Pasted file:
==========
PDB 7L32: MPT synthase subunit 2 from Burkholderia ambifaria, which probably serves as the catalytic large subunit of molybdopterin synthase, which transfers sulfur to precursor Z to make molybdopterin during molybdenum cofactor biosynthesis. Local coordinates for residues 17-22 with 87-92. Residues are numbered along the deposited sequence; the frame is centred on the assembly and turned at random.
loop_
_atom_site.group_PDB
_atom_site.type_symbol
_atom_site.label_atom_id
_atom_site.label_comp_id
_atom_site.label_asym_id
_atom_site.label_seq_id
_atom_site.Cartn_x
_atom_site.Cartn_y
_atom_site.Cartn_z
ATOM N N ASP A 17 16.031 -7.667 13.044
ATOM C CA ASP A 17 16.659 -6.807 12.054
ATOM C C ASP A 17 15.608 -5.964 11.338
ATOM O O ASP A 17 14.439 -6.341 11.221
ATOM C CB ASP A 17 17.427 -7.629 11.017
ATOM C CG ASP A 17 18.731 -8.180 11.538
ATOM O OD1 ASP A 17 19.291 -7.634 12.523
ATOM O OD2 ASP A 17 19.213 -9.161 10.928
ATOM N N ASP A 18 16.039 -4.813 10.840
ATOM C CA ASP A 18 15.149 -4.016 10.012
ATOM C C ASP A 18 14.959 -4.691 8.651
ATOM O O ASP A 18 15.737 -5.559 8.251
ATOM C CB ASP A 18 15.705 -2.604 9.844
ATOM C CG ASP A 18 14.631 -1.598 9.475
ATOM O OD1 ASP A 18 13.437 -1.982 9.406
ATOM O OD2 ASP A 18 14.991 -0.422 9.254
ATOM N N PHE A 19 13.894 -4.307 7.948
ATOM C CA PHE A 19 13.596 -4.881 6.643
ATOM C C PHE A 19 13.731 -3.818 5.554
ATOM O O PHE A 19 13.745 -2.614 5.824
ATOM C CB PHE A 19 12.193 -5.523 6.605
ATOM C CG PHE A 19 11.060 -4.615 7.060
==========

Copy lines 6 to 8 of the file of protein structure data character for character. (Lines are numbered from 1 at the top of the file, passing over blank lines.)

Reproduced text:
_atom_site.label_comp_id
_atom_site.label_asym_id
_atom_site.label_seq_id